Increased brain GABA concentrations following acute administration of a selective serotonin reuptake inhibitor

Am J Psychiatry. 2004 Feb;161(2):368-70. doi: 10.1176/appi.ajp.161.2.368.

Abstract

Objective: The authors used magnetic resonance spectroscopy (MRS) to assess the effect of acute administration of the selective serotonin reuptake inhibitor (SSRI) citalopram on cortical levels of gamma-aminobutyric acid (GABA).

Method: Ten healthy volunteers received either intravenous citalopram (10 mg) or saline in a randomized, double-blind, crossover design. The occipital GABA/creatine ratio was measured with a proton MR spectral editing technique.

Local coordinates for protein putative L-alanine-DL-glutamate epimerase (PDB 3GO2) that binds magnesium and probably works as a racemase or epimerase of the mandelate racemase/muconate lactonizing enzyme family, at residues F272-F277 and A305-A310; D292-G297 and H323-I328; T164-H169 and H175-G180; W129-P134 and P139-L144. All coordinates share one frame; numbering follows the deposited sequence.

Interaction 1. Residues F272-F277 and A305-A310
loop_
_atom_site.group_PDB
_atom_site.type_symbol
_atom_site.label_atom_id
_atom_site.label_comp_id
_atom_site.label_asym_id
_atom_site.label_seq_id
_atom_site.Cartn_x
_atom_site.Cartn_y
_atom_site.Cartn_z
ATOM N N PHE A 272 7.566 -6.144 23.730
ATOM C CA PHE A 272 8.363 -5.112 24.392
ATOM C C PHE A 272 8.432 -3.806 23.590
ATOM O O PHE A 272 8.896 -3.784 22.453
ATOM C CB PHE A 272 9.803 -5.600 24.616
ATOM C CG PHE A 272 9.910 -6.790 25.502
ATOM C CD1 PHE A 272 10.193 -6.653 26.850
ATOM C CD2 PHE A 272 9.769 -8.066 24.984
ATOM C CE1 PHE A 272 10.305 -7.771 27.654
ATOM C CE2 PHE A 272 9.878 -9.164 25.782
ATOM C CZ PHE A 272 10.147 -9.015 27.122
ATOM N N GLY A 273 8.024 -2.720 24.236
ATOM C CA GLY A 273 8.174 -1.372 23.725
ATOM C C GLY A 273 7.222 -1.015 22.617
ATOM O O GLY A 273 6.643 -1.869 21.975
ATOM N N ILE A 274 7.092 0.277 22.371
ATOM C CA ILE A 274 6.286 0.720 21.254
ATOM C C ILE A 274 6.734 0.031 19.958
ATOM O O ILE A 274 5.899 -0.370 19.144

Results: In comparison with saline, citalopram produced a mean increase of 35% in relative brain GABA concentration in the occipital cortex.

Conclusions: These findings extend previous work showing that SSRI treatment increases cortical GABA in depressed patients and suggest that this results from an action of SSRIs on GABA neurons rather than as a secondary consequence of mood improvement.

Publication types

  • Clinical Trial
  • Randomized Controlled Trial
  • Research Support, Non-U.S. Gov't

MeSH terms

  • Adult
  • Aged
  • Brain / metabolism*
  • Citalopram / administration & dosage
  • Citalopram / adverse effects*
  • Cross-Over Studies
  • Dose-Response Relationship, Drug
  • Double-Blind Method
  • Drug Administration Schedule
  • Female
  • Humans
  • Injections, Intravenous
  • Magnetic Resonance Spectroscopy
  • Male
  • Middle Aged
  • Occipital Lobe / metabolism
  • Serotonin Uptake Inhibitors / administration & dosage
  • Serotonin Uptake Inhibitors / adverse effects*
  • gamma-Aminobutyric Acid / metabolism*

Substances

  • Serotonin Uptake Inhibitors
  • Citalopram
  • gamma-Aminobutyric Acid